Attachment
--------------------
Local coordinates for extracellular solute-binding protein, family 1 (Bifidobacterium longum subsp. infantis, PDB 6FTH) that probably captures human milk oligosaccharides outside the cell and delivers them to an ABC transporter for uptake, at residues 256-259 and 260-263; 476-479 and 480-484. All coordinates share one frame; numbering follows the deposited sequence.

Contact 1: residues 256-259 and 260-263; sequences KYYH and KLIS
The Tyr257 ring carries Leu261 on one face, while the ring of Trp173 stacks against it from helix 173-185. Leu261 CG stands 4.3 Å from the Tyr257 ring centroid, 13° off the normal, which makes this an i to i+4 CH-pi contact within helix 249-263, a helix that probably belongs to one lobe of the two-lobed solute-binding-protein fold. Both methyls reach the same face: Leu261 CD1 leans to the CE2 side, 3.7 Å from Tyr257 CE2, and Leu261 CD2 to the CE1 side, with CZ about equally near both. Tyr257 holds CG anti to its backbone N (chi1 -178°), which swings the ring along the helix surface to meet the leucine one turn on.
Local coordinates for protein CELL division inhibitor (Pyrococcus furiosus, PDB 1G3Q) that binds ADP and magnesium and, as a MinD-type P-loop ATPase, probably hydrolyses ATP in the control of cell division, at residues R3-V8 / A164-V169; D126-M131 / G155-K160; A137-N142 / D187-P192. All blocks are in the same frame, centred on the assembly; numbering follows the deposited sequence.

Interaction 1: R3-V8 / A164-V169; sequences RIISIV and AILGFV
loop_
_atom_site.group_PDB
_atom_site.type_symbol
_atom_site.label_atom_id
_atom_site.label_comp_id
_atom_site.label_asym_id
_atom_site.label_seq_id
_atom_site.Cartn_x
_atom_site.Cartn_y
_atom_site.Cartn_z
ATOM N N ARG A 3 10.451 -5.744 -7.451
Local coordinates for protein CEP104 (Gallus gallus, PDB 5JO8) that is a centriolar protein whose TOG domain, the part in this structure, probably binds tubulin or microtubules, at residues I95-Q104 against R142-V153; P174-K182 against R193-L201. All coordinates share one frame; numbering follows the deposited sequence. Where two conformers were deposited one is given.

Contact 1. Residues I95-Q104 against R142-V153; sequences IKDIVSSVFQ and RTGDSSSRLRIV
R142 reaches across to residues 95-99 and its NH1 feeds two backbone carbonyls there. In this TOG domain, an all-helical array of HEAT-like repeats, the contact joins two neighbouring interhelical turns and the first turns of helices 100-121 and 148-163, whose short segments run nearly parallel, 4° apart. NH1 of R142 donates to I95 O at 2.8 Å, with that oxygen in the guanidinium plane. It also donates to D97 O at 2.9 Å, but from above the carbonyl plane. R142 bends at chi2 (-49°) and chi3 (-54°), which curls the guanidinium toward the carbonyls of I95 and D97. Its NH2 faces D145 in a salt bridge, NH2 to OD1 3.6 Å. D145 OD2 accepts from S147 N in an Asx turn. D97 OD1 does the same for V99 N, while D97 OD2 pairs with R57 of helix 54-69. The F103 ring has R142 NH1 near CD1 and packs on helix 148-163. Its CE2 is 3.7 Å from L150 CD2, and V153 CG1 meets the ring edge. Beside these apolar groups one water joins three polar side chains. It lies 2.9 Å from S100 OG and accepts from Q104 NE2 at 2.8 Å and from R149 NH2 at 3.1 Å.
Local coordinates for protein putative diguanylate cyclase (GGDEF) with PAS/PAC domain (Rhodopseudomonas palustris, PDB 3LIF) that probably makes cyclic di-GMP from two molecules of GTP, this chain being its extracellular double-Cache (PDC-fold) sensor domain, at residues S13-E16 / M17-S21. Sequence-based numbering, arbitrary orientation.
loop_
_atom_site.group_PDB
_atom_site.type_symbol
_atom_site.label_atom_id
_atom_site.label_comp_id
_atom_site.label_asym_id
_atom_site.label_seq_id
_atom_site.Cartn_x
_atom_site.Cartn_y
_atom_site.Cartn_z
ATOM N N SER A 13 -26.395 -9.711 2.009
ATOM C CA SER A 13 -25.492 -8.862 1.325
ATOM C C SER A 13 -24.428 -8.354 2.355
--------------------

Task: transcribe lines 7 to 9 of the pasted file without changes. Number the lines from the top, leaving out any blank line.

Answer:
_atom_site.group_PDB
_atom_site.type_symbol
_atom_site.label_atom_id